The trends described here, from passenger entertainment, to remote working, automated control systems and smart monitoring systems are driving the need for higher bandwidth requirements, and train operators will be required to employ ultra-fast and robust internet connectivity services from the train to the outside world.

In order to address this, network reliability will be key.

Providing reliability

With rail vehicles constantly moving through changing environments within urban and rural settings, rail operators are now using antennas that incorporate multiple input-multiple output (MIMO) technology to ensure full coverage and always-on connectivity.

One example is the SENCITY antenna developed by HUBER+SUHNER to provide an intelligent and strong mechanism for the coupling and decoupling of the train network, while the train is still in formation.

Fully optimised and tested to provide a high-quality performance by making use of best-in-class components and offering a unique directional MIMO antenna with negative gain, the antenna has been specifically designed for car-to-car applications, limiting the propagation of the wireless signal to the gangway area.

This, coupled with a robust and high-speed Wi-Fi backbone – achieved through adopting an inter-vehicle jumper system or a wireless inter-carriage link, it is possible to provide operators with network reliability and the capability of meeting increased data demands.

In today’s modern railway, the distribution of power, data, signals and ethernet throughout the train is an imperative. To compensate for the potential expense of speed with data-hungry services and applications, and to ensure that the future rail industry aligns with these growing demands, rail operators need to consider proven cables and cable systems that ensure reliable connectivity regardless of the connection format and the environmental conditions they are placed in.

The complexity in rail systems has increased the need for car body wiring. This in turn, impacts on the space required for extra wiring and increases the weight – resulting in an adverse effect on performance and cost of ownership, making the wiring of individual components a serious challenge.

Designed with those weight and space restrictions in mind, a lightweight and compact cable – for example, RADOX cables - are essential to meet the technical challenges of the market, while simultaneously reducing the amount of combustible material and subsequently potential fire hazards – providing customers with a significantly high degree of safety throughout the entire lifecycle of the rail vehicle.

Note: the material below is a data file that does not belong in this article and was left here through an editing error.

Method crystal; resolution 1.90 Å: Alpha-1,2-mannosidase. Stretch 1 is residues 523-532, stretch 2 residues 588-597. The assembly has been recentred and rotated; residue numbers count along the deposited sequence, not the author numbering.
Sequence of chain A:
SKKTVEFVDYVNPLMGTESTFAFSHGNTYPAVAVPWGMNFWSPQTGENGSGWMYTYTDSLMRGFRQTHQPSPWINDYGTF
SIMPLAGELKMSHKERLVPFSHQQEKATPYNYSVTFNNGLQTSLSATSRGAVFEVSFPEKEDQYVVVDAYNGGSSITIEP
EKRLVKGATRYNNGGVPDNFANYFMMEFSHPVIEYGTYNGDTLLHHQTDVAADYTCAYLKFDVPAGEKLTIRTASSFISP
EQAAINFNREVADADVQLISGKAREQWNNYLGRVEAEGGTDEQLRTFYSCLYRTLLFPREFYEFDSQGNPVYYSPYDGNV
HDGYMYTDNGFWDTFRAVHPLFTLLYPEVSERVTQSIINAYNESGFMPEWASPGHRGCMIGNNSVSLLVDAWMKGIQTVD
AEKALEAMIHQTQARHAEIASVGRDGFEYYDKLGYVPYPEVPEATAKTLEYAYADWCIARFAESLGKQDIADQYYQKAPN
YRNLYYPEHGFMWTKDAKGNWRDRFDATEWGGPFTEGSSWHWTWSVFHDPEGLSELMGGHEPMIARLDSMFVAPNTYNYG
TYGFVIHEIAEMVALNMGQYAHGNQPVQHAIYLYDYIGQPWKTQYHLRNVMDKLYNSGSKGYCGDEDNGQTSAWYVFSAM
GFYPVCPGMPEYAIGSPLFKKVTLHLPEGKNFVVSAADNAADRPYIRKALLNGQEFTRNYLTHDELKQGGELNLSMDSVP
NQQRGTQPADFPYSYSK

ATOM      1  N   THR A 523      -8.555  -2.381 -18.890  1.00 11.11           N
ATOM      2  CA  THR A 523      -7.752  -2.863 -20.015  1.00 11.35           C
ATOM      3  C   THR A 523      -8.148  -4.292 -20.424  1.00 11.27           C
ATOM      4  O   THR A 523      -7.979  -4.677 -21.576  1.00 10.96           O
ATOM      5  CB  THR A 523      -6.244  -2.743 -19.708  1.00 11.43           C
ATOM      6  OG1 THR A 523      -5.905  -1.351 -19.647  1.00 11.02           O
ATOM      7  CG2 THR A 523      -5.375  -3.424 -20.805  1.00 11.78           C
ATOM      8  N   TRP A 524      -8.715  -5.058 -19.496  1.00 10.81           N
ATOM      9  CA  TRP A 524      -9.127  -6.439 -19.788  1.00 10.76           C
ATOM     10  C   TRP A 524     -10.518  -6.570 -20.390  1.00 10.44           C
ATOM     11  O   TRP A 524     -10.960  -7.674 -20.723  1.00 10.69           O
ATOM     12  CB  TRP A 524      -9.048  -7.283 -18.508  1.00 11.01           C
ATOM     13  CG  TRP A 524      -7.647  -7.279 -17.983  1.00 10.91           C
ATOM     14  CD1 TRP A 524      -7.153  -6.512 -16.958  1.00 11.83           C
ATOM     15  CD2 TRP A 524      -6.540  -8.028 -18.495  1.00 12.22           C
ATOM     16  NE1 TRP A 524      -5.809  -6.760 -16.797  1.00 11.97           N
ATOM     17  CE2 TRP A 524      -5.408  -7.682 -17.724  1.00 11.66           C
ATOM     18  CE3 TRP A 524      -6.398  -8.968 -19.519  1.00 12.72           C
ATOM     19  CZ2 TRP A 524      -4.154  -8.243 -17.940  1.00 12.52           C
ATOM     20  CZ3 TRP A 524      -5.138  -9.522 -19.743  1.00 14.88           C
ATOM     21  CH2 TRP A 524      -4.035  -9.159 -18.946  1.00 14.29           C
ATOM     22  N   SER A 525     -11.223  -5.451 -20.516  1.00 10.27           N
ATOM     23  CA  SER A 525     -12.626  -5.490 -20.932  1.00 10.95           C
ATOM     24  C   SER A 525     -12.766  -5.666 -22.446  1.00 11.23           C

Above: The Huber + Suhner Jumper System Solution with RADOX cables

Having to take into account a diverse array of electrical, mechanical and climatic conditions, a number of factors must be considered when designing solutions for the rail market.

The flow of the current and resulting heating, vibration, bending and torsion, alongside ambient temperature, ballast strikes, weathering and the presence of oils, fluids and various types of cleaning agents, must all be factored in to ensure a long-term service life. This will give rail operators and system integrators access to long-lasting, cost-effective solutions able to withstand the test of time and growing demands.

The rail industry is faced with a radical transformation.

Passenger expectations, increased competition and technological innovation are the catalysts behind this, and the industry is beginning to tap into the potential of data-driven technologies.

Network reliability will be the basis of any successful implementation and operators will have to employ ultra-fast, high-performance, robust internet connectivity services from the train to the outside world, either through cellular providers or a dedicated trackside network, to deliver maximum value to passengers, operators and system integrators.

Committed investment in the modern and complex systems entering the market will streamline network infrastructure, open new revenue streams, improve the quantity and quality of services and passenger satisfaction and accelerate the connectivity that is necessary for the new age of the railway.

As the rail sector modernises with a variety of technological advancements, an ultra-fast, robust network will be vital to provide greater connectivity to meet ever-increasing customer demands.

Author details: Alfonso Pèrez V is Market Manager Railway, Low Frequency at HUBER+SUHNER